The end of an era…

Joe's old excellent phone!

Joe's old excellent phone!

Well, the end of a personal era for me.  A number of years ago – I think 2003 or thereabouts – I needed a new phone.  I honestly can’t remember what I had before the trusty Nokia shown on the left.  I think it was a Motorola of some sort – similar sort of functionality, though – phone, SMS, Breakout game.  I remember walking in to one of the phone shops on Fargate and ogling the more modern phones, gaining the attention of a salesman and then immediately asking him for the cheapest PAYG handset he could offer me.  A few minutes later I left with the Nokia 3410 that cost me £25.  I stayed with T-Mobile so I coudl keep my existing phone number and started my relationship with the most reliable and bombproof phone I’ve had to date.

The 3410 supported Java and apparently could connect to the Internet – quite what I’d be able to do with a small green screen I have no idea, and I never managed to get the Internet connectivity working.  I don’t think I really spent a lot of time on it – after all, all I wanted from the phone was the ability to talk to people when I couldn’t be with them – something that Alexander Graham Bell would definitely approve of.  Even texting for me was something done in extremis – there was a time when the only time I sent text messages was from noisy pubs where I didn’t want to go outside in to teh ferezing cold and lose my seat to make a call!

The Nokia was a brilliant little phone.  Not long after I got it I dropped it and cracked the fascia.  Fortunately my wife (who changes phones with greater frequency than I do) had a 3310 in the cupboard so I ended up with the front and back fascias not matching – a sort of two tone case.  Soon the vase was getting adorned with little stickers – charity stickers after I’d given money, little stick-on ticks from my niece, etc.  It was beginning to look like the guitar case of a particularly well travelled pub-rocker. The only think I couldn’t do with it was open the darn case – it seemed to be put together in such a way that precluded access to nail biting forty-somethings.  However, it could be coerced in to opening up by my sticking it in my breast pocket and running for a bus – the phone would fly out, hit the pavement and then explode in to 4 pieces – two halves of the case, the battery and the gubbins of the phone.  Opportunities like this were excellent for cleaning out cat hairs and other crud that had accumulated inside the phone.

After a while I began to realise that people remembered my phone – it was pretty much old fashioned when I bought it new.  As the new, all singing, all dancing handsets with more brains than your average X-Factor contestant hit the market, my magnificent machine was recognised amongst my friends as a steam powered anachronism that fitted the personality of it’s owner.  You see, despite my professional engagement with technology, I’ve always been something of a Luddite in some ways.  I don’t like being on the bleeding edge of things, or for that matter the leading edge.  God created ‘early adopters’ to experience the bugs and foul ups that normal people shouldn’t have to.  I was writing web services and partaking in ‘meeja’ projects with a phone that was appropriate for an operative from Warehouse 13 or a character in a Steampunk novel. I had one client who came in to the office one day holding an old 3410 and offering it to me for ‘spares’ – I think that rumours started that I actually planned to hand maintain the phone, and that in years to come whilst the rest of the world revelled in smart phones with a higher IQ than their owners, I’d still be chattering away in to my green-screen, steam-powered telephone.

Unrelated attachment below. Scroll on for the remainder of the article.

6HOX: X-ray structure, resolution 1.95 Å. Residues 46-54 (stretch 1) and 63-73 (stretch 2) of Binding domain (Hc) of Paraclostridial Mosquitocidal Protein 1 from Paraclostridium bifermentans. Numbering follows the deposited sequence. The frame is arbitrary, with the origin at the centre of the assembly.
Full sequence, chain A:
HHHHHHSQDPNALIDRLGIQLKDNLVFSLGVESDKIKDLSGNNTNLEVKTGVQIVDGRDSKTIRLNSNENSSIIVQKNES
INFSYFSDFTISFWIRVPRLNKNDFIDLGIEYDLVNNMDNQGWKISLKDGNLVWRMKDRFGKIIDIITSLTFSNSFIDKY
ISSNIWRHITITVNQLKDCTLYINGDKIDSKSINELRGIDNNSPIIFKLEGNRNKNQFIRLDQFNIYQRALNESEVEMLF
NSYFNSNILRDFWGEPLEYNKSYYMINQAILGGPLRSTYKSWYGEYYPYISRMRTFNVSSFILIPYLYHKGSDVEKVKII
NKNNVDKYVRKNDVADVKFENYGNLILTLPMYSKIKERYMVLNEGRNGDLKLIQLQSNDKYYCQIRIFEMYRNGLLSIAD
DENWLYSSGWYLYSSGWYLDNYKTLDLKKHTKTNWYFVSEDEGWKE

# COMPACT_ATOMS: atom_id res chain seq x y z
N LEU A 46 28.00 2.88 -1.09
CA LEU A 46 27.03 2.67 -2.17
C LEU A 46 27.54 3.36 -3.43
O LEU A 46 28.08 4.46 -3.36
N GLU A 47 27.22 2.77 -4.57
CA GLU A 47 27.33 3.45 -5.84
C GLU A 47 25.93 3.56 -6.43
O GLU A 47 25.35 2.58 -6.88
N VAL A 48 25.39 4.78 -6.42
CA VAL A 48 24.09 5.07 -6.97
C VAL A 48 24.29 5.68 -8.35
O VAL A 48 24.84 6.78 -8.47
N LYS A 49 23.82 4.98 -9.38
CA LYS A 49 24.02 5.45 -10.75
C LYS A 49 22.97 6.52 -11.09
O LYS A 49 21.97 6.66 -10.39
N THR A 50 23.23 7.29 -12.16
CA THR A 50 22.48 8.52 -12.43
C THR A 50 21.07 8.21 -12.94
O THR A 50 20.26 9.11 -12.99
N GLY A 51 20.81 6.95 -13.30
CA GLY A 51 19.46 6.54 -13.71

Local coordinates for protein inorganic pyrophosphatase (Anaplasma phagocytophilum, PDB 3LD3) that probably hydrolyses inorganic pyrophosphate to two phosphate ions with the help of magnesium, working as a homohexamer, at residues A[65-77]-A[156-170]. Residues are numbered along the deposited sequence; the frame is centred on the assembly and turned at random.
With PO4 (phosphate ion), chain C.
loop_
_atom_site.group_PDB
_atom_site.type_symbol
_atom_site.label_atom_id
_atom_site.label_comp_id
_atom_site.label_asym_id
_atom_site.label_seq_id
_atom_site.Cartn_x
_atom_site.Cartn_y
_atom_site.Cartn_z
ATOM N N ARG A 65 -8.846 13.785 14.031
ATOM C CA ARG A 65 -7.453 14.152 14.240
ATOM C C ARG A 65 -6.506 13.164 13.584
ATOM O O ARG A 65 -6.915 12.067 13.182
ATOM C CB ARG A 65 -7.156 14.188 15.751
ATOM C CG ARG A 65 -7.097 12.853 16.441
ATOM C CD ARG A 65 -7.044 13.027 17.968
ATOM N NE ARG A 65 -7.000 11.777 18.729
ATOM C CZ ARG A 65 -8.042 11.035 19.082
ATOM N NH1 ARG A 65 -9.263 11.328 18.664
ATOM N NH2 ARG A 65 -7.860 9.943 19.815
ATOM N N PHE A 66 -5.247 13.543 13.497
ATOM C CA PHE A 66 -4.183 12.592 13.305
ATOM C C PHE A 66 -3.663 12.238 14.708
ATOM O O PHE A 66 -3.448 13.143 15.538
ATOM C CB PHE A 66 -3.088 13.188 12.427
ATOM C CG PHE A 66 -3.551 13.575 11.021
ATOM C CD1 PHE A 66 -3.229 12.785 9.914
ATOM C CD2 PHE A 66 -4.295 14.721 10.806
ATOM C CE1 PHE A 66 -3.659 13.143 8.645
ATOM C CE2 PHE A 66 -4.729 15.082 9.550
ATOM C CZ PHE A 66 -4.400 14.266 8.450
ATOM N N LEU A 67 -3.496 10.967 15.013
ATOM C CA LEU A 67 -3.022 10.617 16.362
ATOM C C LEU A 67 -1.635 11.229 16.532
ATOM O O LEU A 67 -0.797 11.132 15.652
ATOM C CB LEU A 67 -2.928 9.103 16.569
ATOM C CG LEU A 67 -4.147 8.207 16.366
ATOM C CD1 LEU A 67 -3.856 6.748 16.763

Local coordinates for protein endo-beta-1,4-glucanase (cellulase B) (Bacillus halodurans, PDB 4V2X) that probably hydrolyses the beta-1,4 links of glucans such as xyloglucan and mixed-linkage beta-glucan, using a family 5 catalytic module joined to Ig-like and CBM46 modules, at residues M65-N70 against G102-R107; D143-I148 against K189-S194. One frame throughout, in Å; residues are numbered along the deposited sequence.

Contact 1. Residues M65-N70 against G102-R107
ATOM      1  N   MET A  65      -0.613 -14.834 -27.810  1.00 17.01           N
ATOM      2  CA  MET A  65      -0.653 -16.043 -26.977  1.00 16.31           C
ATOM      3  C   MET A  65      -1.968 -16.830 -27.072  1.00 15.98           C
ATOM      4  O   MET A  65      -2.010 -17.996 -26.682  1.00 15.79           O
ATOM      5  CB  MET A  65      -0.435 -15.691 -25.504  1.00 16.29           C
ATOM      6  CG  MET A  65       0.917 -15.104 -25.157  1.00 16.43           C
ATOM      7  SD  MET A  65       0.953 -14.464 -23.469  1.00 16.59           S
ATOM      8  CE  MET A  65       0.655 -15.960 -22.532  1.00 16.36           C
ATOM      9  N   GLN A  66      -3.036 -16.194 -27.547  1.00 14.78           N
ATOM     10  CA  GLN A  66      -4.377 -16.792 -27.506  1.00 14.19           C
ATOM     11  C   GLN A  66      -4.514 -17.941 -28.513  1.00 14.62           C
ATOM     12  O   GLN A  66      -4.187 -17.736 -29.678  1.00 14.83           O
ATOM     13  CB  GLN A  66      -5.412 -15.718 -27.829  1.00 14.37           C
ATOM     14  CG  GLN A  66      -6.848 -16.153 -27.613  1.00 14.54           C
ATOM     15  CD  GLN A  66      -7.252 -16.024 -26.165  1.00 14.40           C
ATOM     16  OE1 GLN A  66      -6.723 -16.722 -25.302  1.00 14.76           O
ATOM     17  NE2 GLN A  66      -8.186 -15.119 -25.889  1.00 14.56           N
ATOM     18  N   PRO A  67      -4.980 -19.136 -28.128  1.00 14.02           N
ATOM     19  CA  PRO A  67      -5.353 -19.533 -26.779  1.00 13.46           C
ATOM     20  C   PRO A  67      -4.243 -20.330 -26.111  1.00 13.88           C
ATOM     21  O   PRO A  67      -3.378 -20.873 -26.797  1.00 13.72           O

Well, sure enough, all good things had to come to an end.  Earlier on this year I noticed that somehow some cat-fur had managed to get in to the display, and a couple of the keys were starting to get rather ‘sticky’.  I also had increasing numbers of people wanting to text me (and expecting a text message back – a process which with my inability to text through a numeric keyboard tenedd to drive me to the closer edges of insanity!)  And I was also getting increasing amounts of spam.  Some time ago I rather stupidly used the number for a contact number on the WHOIS registry of web domains – it escaped from there and seems to now be doing the rounds of insurance companies and other financial services organisations, generating lots of people trying to ring me to sell me financial services…. 

In June of this year I received a phone call from BT – my Broadband supplier – asking me whether I had a mobile phone contracA Crackberry similar to mine!t, and if not would I be interested in a smartphone of some sort.  The price was not much more expensive than what I paid on PAYG, and it included more than enough minutes and text messages…and whichever one I went for a real (if small) QWERTY keyboard…and other gadgets like MP3 players and Internet connections!  And so I’ve ended up with a Crackberry…OK…a Blackberry, just in case the manufacturers are reading!

And I’m delighted.  Actually, I think that some who know me may well think I’m besotted with the darn thing.  It’s a very capable and well equipped piece of kit, and is the only phone that I’ve ever had that I ‘fondle’ when I’m not actually using it.  It’s got a nice little facebook application, a Twitter application, I stuck a memory card in and put my music on, I can take photos with it, it has a great contacts book and diary AND I can make phone calls and send text messages at a rate that satisfies my texting friends! 

AND – I can receive photos of my dear God-daughter when she’s out on travels with mum and dad!

So…I wonder how long teh new phone will last me?  The 3410 was with me for 5 or so years; I’d like to give the Crackberry at least that long – the last thing I want to do is to get in the habit of regularly changing phones!!